November 26, 2005

Dad, I'm Not Going to Burn Your Stratocaster

So my dad and brother and I somehow managed to have the Death Talk. I now know that when my dad dies, he wants bagpipes at his memorial service. I don't even want to think about finding and hiring a bagpipe player. But fortunately, that's a bridge I don't have to cross today.

He wants to be cremated --- with his Stratocaster (that's a guitar). I said, "Dad, there is no way I'm going to burn that Stratocaster."

This was obviously kind of an alarming turn in the conversation. Why would I object to cremating a guitar, but not my father? Sure, it's an expensive guitar --- but I'm not going to sell it and God knows I don't play it. Maybe my brother will, or we can give it to someone he loves who would really play it and play it well...

It's just that I hate to see it go to waste, I guess. I hate to think of something so valuable reduced to ashes. But shouldn't I feel the same way about my dad?

It's probably just that I don't think about cremating either of my parents as something immediately pertinent. I don't have to really think about it right now. And I wonder if, when the time comes, I'll have some qualms about cremation, if I'll be so distressed about destroying my father's tendons and bones, that distinctive ridge in his nose, the chin he gave me, that I'll consider going against his wishes.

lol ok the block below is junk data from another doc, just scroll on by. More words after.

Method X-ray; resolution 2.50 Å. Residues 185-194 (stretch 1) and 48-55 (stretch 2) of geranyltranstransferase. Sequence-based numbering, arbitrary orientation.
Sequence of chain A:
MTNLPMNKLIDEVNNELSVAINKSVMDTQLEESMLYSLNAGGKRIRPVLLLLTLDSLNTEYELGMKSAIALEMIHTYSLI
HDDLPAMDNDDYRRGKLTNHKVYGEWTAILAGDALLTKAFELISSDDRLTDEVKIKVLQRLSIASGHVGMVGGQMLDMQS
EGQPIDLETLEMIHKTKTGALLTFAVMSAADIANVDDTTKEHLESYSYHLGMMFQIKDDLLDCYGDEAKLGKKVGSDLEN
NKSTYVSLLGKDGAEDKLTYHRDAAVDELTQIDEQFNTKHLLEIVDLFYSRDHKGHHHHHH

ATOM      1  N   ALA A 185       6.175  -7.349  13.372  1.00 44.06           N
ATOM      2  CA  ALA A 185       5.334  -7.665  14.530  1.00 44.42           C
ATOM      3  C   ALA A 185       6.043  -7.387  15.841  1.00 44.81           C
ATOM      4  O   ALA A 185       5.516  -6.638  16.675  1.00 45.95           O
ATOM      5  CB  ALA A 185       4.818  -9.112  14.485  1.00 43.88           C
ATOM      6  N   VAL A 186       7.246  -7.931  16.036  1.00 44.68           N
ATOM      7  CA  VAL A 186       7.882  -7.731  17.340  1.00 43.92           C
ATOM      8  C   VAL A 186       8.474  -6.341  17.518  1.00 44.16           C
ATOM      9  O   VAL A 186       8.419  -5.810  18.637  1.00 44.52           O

And what if by then I have a different view of the Resurrection? Will I fight my mother and siblings to keep his body intact rather than sprinkling it over Tin Cup Pass in Buena Vista, as we have jokingly discussed?

On another, only slightly related matter, I'm working on a Father's Day compilation book at work, and having a dandy of a time reading the story submissions that have come in. I've noticed something pretty disturbing, or at least irritating: They're all about the writer's father's death or extended nursing home stay. The few that aren't are about how badly the writer's father sucked.

So does no one really come to get their father until he dies?

Fathers are weird, I think. They're just people, and yet we love and hate them as gods. All of us have to come to terms with our fathers, to accept their faults and fallings-short, or to just somehow make that jump between our father's lap and his feeble, outstretched, stretched-out hands. It's like a prerequisite for sanity or something. If you don't make mental peace with your dad, go ahead and purchase some time in a rehab center.

Anyway, for the rest of the day, I think I shall listen to the Elizabethtown soundtrack. Great movie, great CD. Actually makes me wistful to return to childhood memories, to take them out, study them in the light, and put them back. In them, my father is just a man, a collection of cells and soul. But he is also a force in my life, and even if his body is sprinkled off a mountain, I don't think I'll ever quite get away from him.